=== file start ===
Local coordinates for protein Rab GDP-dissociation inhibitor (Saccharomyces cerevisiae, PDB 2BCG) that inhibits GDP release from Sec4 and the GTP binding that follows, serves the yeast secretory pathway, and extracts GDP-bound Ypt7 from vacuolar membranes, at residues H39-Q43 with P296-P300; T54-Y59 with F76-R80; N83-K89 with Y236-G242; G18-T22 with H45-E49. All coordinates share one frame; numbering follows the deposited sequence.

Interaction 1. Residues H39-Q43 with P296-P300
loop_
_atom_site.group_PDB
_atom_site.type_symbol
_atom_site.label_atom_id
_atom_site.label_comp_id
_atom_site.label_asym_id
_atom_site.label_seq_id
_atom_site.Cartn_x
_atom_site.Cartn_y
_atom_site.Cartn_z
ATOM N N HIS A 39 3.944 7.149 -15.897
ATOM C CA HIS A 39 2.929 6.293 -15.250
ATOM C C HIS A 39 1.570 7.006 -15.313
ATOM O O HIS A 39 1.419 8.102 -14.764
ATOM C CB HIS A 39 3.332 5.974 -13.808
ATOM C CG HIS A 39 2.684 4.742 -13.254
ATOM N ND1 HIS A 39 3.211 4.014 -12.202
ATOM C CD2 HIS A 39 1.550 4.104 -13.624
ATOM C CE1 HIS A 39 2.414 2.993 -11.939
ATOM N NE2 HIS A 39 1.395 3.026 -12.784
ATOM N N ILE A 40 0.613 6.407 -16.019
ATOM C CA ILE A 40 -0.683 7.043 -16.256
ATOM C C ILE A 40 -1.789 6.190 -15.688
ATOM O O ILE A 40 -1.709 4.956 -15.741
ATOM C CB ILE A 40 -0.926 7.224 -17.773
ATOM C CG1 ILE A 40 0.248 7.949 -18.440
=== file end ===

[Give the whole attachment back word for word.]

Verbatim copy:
Local coordinates for protein Rab GDP-dissociation inhibitor (Saccharomyces cerevisiae, PDB 2BCG) that inhibits GDP release from Sec4 and the GTP binding that follows, serves the yeast secretory pathway, and extracts GDP-bound Ypt7 from vacuolar membranes, at residues H39-Q43 with P296-P300; T54-Y59 with F76-R80; N83-K89 with Y236-G242; G18-T22 with H45-E49. All coordinates share one frame; numbering follows the deposited sequence.

Interaction 1. Residues H39-Q43 with P296-P300
loop_
_atom_site.group_PDB
_atom_site.type_symbol
_atom_site.label_atom_id
_atom_site.label_comp_id
_atom_site.label_asym_id
_atom_site.label_seq_id
_atom_site.Cartn_x
_atom_site.Cartn_y
_atom_site.Cartn_z
ATOM N N HIS A 39 3.944 7.149 -15.897
ATOM C CA HIS A 39 2.929 6.293 -15.250
ATOM C C HIS A 39 1.570 7.006 -15.313
ATOM O O HIS A 39 1.419 8.102 -14.764
ATOM C CB HIS A 39 3.332 5.974 -13.808
ATOM C CG HIS A 39 2.684 4.742 -13.254
ATOM N ND1 HIS A 39 3.211 4.014 -12.202
ATOM C CD2 HIS A 39 1.550 4.104 -13.624
ATOM C CE1 HIS A 39 2.414 2.993 -11.939
ATOM N NE2 HIS A 39 1.395 3.026 -12.784
ATOM N N ILE A 40 0.613 6.407 -16.019
ATOM C CA ILE A 40 -0.683 7.043 -16.256
ATOM C C ILE A 40 -1.789 6.190 -15.688
ATOM O O ILE A 40 -1.709 4.956 -15.741
ATOM C CB ILE A 40 -0.926 7.224 -17.773
ATOM C CG1 ILE A 40 0.248 7.949 -18.440